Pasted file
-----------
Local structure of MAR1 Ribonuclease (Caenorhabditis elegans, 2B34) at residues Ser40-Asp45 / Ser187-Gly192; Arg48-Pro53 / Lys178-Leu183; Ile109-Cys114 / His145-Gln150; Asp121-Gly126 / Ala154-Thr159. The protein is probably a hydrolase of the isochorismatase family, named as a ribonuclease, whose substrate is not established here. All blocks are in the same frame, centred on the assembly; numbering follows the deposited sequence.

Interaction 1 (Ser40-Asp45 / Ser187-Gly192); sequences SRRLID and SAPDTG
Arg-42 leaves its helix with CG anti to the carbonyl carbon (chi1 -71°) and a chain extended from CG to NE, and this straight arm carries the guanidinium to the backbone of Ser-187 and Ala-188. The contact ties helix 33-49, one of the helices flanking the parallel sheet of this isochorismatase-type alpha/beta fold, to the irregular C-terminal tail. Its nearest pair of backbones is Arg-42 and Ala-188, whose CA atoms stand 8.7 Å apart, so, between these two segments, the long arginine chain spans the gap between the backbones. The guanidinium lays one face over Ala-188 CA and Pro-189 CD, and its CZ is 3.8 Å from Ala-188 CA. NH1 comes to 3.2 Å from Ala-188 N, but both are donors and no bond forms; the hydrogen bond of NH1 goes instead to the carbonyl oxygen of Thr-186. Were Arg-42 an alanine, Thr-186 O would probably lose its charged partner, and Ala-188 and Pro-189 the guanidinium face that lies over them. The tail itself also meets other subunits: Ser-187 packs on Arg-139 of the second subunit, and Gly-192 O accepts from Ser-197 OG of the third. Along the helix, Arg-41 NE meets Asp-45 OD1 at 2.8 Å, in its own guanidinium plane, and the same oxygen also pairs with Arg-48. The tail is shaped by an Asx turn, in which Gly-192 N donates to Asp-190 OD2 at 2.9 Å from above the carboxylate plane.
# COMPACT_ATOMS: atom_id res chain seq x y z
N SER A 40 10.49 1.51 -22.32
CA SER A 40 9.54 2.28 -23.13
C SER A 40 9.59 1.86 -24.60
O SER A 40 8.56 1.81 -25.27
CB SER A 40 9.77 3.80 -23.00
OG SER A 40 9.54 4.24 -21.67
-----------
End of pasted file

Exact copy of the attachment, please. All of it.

Local structure of MAR1 Ribonuclease (Caenorhabditis elegans, 2B34) at residues Ser40-Asp45 / Ser187-Gly192; Arg48-Pro53 / Lys178-Leu183; Ile109-Cys114 / His145-Gln150; Asp121-Gly126 / Ala154-Thr159. The protein is probably a hydrolase of the isochorismatase family, named as a ribonuclease, whose substrate is not established here. All blocks are in the same frame, centred on the assembly; numbering follows the deposited sequence.

Interaction 1 (Ser40-Asp45 / Ser187-Gly192); sequences SRRLID and SAPDTG
Arg-42 leaves its helix with CG anti to the carbonyl carbon (chi1 -71°) and a chain extended from CG to NE, and this straight arm carries the guanidinium to the backbone of Ser-187 and Ala-188. The contact ties helix 33-49, one of the helices flanking the parallel sheet of this isochorismatase-type alpha/beta fold, to the irregular C-terminal tail. Its nearest pair of backbones is Arg-42 and Ala-188, whose CA atoms stand 8.7 Å apart, so, between these two segments, the long arginine chain spans the gap between the backbones. The guanidinium lays one face over Ala-188 CA and Pro-189 CD, and its CZ is 3.8 Å from Ala-188 CA. NH1 comes to 3.2 Å from Ala-188 N, but both are donors and no bond forms; the hydrogen bond of NH1 goes instead to the carbonyl oxygen of Thr-186. Were Arg-42 an alanine, Thr-186 O would probably lose its charged partner, and Ala-188 and Pro-189 the guanidinium face that lies over them. The tail itself also meets other subunits: Ser-187 packs on Arg-139 of the second subunit, and Gly-192 O accepts from Ser-197 OG of the third. Along the helix, Arg-41 NE meets Asp-45 OD1 at 2.8 Å, in its own guanidinium plane, and the same oxygen also pairs with Arg-48. The tail is shaped by an Asx turn, in which Gly-192 N donates to Asp-190 OD2 at 2.9 Å from above the carboxylate plane.
# COMPACT_ATOMS: atom_id res chain seq x y z
N SER A 40 10.49 1.51 -22.32
CA SER A 40 9.54 2.28 -23.13
C SER A 40 9.59 1.86 -24.60
O SER A 40 8.56 1.81 -25.27
CB SER A 40 9.77 3.80 -23.00
OG SER A 40 9.54 4.24 -21.67